I first started observing Lent in 2003, several months after I was baptized in American University’s pool.

Though I am not Catholic, I like the Lenten tradition and the idea of giving up something and relying on God for strength. I’ve evolved in my understanding of the tradition — I now see it as focused faith, of trying to live a more intentional life and “giving up” those things that stand in the way.

This year, Lent falls on March 9 and I’m not sure what I will give up, or gain. But I’d like to share with you my Lenten journeys, which I think can be helpful to anyone.

2003: Soda — This was my first Lent and I wasn’t sure how it was supposed to work. At the time, I thought that it meant giving up something you loved, like chocolate. I also considered it a test of faith.  I used to be addicted to Diet Coke — I even would sneak in a can to church and hide it under the pew. Thus, I gave up soda for Lent and celebrated my “victory” on Easter with an iced cold glass of liquid brown goodness! I may have missed the point, but it was the thought that counts, right? (In October 2009, I gave up Diet Coke for good and replaced it with coffee.)

2004: Howard Stern — Ok. How to explain this one? I grew up in New Jersey listening to New York radio. In 2004, I was living in Chicago and Howard Stern was the sound of home. He made me laugh and cringe. I’d put him on the radio each morning as I drove to the Skokie courthouse for my journalism graduate school assignments. For Lent, I gave up listening to Stern’s show. This act set me on a path to be more mindful about the media I consume.

2005: The Craigslist missed connections — Oh to be single and living in Washington, D.C.! The “missed connections” section of Craigslist is where people post missives about a stranger they saw and liked but were too shy to request a phone number. I found the concept to be so romantic and I would scour the postings daily for any mention of a woman who fit my description. I was searching for my hidden suitor.  For all of Lent, I had to force myself to not look, which was an act of will strengthened by faith. I mean what if my future husband saw me around 8 am at Metro Center, wearing a bright yellow coat with a red purse and knew right then that I was *the one* and I missed it and thus would miss out on finding my True Love?? See? You gotta have faith.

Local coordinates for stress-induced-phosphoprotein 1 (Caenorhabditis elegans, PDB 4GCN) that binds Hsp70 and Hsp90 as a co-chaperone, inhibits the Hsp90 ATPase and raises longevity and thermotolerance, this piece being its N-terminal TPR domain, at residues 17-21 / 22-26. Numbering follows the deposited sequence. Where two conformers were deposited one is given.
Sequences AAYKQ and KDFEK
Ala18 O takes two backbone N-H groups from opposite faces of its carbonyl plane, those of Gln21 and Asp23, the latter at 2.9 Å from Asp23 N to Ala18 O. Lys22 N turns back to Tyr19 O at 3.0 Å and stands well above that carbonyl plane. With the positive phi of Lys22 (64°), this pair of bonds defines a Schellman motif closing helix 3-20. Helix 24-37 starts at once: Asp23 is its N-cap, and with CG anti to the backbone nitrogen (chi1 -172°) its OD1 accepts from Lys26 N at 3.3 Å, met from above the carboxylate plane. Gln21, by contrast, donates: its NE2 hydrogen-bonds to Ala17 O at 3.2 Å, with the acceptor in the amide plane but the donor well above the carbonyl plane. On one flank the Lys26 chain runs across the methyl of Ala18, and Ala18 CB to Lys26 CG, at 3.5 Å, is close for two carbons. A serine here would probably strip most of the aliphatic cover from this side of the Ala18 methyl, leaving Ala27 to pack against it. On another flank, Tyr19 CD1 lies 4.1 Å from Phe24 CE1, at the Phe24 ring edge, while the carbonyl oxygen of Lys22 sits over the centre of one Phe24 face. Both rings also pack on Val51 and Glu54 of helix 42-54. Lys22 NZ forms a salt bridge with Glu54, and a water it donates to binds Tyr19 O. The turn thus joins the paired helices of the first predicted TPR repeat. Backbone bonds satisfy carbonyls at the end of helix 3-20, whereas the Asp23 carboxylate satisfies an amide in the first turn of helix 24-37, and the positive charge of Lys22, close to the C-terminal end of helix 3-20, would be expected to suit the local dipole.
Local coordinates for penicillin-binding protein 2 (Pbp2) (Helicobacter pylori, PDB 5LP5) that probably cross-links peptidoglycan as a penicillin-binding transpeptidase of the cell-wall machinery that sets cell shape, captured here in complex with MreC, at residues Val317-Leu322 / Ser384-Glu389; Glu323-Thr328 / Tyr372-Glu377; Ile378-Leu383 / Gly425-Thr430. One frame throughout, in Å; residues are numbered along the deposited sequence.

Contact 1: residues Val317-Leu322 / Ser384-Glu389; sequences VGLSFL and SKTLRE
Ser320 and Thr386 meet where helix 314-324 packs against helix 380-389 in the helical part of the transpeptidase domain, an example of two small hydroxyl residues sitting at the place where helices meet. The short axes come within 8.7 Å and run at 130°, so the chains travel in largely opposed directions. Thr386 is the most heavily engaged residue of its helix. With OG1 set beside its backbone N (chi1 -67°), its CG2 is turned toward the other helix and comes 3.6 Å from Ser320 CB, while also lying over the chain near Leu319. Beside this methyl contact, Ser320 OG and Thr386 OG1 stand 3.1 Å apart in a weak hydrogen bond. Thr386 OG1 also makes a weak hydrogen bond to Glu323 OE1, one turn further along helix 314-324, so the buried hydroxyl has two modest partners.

2006: Alcohol — This year marked my first Lent that followed a season of Mardis Gras, as I was living on the U.S. Gulf Coast. It was a grand time of non-stop balls and parades and costumes and parties. They may live in the Bible Belt, but Gulf Coast Southerners know how to have a good time — I ended up drinking and dancing nearly every night for a month. I gave up alcohol for Lent.

2007: Procrastination — A perfect one for all of us, no? Giving up procrastination meant that I must open mail as soon as it came, could not blow my newspaper deadlines and could not hit snooze on my alarm clock. I encourage you to try it, it will help you to live a more intentional life. I still struggle with this one.

2008: Possessions — One item each day of Lent — I blogged about this, here. It set me upon a life path of choosing to own fewer things.

2009: Cheese — Every day, I eat two cheese quesadillas, which I cook in the microwave. This would annoy my colleagues, as they complained that the cheese was stinky. (Trader Joe’s quattro fromaggio = heaven.) Also, I had gotten to a point in my life where I could not enjoy food unless it had cheese in it. I gave up cheese for lent. Asian food became my friend.

2010: Worrying, ruminating and dwelling –The Great Recession of 2008 and 2009, combined with a new career, the closure of my newspaper and my falling home value, had turned me into a ball of worry. Worrying is not an act of faith, and it accomplishes nothing. Whenever I found my mind going down some unproductive path, I would think, “STOP!” and force myself to pray about the problem and put it in God’s hands if it was out of my control. Here’s the best advice I have ever read about worrying.

2011: I’m taking suggestions. Maybe blogging? Gossip? My Google Reader RSS feed?


In 2011, I gave up “not reading the Bible.” It was wonderful to have a Lenten journey of action, rather than inaction. I had to crack open the Bible, or read a passage online, every day. On days where I missed or forgot, I tried to forgive myself and read a little bit more the next day.

In 2012, I gave up Facebook (using Chrome Nanny to enforce it) and swearing.